One of the ongoing struggles of evangelicals is to rid themselves of fundamentalist notions of “being separate” from the world. In the past, especially in the wake of public, humiliating losses in the public square on the issue of creationism (e.g., the Scopes Monkey Trial), fundamentalists essentially retreated from any engagement with the rest of the world and called other believers to “Come Out, and Be Separate.”
On the other hand, sometimes Christians are now so concerned to avoid the appearance of fundamentalism that they go too far to the other extreme, living in a way that is virtually indistinguishable from the world. This is a difficult line to walk.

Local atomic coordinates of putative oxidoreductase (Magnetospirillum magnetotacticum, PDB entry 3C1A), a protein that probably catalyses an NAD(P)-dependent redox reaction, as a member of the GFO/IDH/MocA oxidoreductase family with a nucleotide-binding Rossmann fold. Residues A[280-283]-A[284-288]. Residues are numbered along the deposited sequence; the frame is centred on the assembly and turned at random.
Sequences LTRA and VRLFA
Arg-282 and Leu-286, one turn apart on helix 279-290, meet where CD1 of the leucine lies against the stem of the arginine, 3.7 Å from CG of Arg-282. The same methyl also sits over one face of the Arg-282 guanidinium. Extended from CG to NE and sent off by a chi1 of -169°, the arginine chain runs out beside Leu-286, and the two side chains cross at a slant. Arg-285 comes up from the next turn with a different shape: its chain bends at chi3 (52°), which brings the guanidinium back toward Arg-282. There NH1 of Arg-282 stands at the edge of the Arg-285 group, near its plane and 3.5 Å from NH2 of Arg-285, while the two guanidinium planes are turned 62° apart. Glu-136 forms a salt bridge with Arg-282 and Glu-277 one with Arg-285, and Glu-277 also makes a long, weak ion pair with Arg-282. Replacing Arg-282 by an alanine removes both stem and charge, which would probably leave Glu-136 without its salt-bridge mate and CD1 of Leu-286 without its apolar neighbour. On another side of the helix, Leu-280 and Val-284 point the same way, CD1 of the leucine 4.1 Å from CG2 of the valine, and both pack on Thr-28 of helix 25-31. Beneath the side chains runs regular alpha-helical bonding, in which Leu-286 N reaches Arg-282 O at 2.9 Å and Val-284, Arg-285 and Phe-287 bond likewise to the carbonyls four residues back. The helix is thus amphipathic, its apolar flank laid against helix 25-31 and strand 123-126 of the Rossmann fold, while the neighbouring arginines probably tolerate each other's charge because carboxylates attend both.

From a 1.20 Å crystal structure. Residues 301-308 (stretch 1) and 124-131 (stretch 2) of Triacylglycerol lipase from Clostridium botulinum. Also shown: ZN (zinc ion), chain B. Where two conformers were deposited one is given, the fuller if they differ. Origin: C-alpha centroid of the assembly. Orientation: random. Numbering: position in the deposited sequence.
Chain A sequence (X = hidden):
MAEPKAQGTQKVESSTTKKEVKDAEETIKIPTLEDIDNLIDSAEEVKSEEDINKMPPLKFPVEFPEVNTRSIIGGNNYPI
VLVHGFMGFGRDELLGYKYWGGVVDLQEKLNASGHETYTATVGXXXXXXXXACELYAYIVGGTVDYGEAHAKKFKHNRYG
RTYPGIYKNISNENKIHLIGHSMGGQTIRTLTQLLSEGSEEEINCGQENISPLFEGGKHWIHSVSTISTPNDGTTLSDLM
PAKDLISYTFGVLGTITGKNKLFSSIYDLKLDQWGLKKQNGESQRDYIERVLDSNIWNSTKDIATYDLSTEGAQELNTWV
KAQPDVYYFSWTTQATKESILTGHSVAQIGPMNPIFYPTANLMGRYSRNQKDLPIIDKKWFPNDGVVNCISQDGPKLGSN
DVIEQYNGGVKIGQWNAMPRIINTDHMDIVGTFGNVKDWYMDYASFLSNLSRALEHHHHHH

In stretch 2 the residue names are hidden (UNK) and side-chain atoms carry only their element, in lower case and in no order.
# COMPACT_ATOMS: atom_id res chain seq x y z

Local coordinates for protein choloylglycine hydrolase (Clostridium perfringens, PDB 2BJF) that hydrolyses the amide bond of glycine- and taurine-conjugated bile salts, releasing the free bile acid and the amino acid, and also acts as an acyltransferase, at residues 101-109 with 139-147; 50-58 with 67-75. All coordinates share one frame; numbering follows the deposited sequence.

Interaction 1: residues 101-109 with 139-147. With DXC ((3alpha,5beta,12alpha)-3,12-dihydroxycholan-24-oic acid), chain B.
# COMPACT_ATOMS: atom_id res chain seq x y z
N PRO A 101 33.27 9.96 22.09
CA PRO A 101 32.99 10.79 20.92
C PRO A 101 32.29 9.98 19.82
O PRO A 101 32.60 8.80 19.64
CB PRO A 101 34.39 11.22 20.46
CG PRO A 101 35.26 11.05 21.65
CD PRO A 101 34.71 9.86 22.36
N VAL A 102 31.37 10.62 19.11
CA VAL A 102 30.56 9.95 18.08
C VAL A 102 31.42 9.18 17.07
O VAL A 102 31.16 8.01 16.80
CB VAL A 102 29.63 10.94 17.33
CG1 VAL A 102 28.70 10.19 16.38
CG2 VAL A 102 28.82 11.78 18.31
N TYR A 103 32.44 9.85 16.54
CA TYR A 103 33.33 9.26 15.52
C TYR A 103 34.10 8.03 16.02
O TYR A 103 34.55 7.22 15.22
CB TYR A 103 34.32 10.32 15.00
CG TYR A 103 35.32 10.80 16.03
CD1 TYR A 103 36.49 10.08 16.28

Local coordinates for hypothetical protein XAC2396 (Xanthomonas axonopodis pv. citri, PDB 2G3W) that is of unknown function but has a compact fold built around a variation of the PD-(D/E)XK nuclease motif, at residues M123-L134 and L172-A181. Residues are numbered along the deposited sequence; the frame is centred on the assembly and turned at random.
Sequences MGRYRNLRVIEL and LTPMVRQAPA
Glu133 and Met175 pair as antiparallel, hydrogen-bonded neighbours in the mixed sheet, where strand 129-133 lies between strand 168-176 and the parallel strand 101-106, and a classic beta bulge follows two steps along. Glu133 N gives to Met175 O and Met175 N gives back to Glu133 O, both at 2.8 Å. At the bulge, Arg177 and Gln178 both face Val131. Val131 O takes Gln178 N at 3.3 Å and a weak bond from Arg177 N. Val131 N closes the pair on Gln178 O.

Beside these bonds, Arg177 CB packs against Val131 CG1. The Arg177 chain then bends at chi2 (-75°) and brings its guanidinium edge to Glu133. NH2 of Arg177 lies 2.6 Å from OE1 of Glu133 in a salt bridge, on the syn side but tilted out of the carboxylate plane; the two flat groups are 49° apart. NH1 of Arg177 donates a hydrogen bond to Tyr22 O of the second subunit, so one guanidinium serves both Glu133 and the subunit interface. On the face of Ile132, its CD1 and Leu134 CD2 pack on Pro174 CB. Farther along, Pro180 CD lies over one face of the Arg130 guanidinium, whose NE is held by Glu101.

In preparing for my New Testament Theology final, I was reading Frank Thielman’s (Dr. Thielman is a Presbyterian Professor of Divinity at Beeson Divinity School) chapter on 1 Peter in his Theology of the New Testament, where he writes, “Peter reminds his readers that as God’s specially chosen people, they are ‘holy’–separated from the societies in which they live by their manner of life” (576, my emphasis).
I had never thought of the issue in quite that way–the error of fundamentalists is that they insist on separation in geographic terms, trying simply to stay away from the rest of the world. Certainly, we should completely separate from the rest of the world, but not by staying away from them; rather, we should separate in the way that we live. Our lives should be utterly holy–completely set apart for God’s purposes alone–which means that we should be totally distinct from the world even as we interact with them.